·      Get them engaged and the rest will – hopefully -  come

Okay, so none of the above is easy to do, but it does provide a positive place to focus. In fact, dare I state the obvious – that none of the problems in education are easy to resolve. If they were, I’m sure the collective “we” would have checked it off the “must do list.” Lacking a magic wand, this will be an ongoing conversation. The authors contribute a voice to the conversation and if you’re ready for the challenge – I’d suggest you give it a read.

Building a Community of Self-Motivated Learners

Building a Community of Self-Motivated Learners: Strategies to Help Students Thrive in School and Beyond

By Larry Ferlazzo 

My top five takeaways: 

1. Ferlazzo focuses on building relationships with students as a way to curb classroom management issues.  

“Building relationships with students is a cornerstone of effective teaching, including classroom management (Ferlazzo, 2011, p. 6). By emphasizing this practice, educators can, at the same time, model that behavior for their students and demonstrate that relationship-building is also a critical skill for learning” (63).

Ferlazzo goes on to offer mini-lessons to “set the stage” for building these relationships. He has lessons on Boredom, Gratitude, Fighting, and Poverty and the Adolescent Brain.  

2. The transfer of learning is another area of Ferlazzo’s book that really resonated with me.

“Transfer is a, if not the, primary purpose of schooling. We want our students to be able to apply the knowledge and skills they learn with us to other challenges inside and outside of school-the goal of our English class is not to have students pass the exam, but to be competent critical life-long writers and readers; the goal of studying history is not to memorize the dates of major battles, but to develop a broad historical perspective that they can apply to understanding the world around them today and in the future” (123). 

I think this gives some traditional and not so traditional educators something to think about. Sometimes we lose sight of our ultimate goal: making students life-long learners and forward thinkers.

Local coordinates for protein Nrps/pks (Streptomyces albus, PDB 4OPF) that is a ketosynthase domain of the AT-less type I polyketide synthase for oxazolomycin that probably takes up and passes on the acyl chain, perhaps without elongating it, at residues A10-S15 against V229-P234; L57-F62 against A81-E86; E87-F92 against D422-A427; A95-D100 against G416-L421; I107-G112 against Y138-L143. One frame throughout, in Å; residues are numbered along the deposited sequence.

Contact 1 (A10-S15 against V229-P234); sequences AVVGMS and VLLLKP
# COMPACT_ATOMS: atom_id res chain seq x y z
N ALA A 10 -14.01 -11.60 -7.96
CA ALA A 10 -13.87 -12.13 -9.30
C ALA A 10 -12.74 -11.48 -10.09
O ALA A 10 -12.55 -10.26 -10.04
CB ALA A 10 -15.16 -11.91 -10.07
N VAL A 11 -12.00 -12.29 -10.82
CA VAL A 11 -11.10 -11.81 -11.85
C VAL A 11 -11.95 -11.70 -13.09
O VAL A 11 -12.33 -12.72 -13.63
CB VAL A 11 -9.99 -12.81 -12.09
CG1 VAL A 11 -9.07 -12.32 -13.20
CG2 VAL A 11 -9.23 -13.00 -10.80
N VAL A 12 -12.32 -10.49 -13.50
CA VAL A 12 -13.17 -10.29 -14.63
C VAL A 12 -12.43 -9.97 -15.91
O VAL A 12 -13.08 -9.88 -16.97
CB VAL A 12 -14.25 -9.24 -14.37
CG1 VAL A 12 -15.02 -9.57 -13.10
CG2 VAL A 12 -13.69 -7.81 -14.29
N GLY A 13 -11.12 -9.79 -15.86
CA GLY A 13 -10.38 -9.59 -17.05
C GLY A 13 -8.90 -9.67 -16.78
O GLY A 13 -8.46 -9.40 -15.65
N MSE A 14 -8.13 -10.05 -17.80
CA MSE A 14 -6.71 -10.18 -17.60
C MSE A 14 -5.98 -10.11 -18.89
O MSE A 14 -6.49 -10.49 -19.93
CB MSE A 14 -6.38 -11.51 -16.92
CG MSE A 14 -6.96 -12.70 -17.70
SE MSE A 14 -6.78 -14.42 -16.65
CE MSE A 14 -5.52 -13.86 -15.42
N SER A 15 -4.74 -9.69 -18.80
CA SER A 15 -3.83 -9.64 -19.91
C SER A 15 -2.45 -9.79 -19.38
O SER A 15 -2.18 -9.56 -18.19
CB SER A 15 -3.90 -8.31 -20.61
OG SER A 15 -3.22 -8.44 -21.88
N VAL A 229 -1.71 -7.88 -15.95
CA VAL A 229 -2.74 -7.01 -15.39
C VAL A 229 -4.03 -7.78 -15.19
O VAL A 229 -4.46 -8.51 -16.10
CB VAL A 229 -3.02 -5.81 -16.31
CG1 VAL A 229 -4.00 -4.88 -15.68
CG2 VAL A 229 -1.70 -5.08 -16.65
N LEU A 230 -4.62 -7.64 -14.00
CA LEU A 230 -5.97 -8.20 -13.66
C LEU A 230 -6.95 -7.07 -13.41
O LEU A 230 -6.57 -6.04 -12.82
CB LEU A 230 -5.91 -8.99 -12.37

3. Ferlazzo gives an assignment that I am definitely going to institute in my classroom. He assigns homework for students to use a strategy they learned in one class and apply it in another class. As an ELA teacher, I am ecstatic, especially with the current focus on literacy across the curriculum. This assignment teaches students to reach beyond a single classroom.

4. Ferlazzo also reminds educators of some best practices that might have been pushed out of the way by the craze of test prep and performance.

“Praising effort and the specific work of students instead of their intelligence will help them lose their fear of making mistakes . . .” (6).

We want our students to be okay with making mistakes, with failing, because they know they can redo and do better with our help. 

5. This is probably a more controversial topic, but Ferlazzo is a proponent of choice and voice in the classroom and suggests giving students 20 percent of the time to work on something of their choice. I can hear the "gasps" and the "whats" now. However, I think this can work if done correctly. 

“Try implementing 20 percent time in your classroom. This classroom learning activity has been inspired by a number of business initiatives, particularly Google’s history of giving its employees 20 percent of their time to work on a project of their choosing. A growing number of educators are applying this to the classroom-whether as a literal 20 percent time project one day each week or as an occasional lesson” (19).

Overall, there is a lot of applicable information in this book. There are detailed lesson plans and resources. Check it out.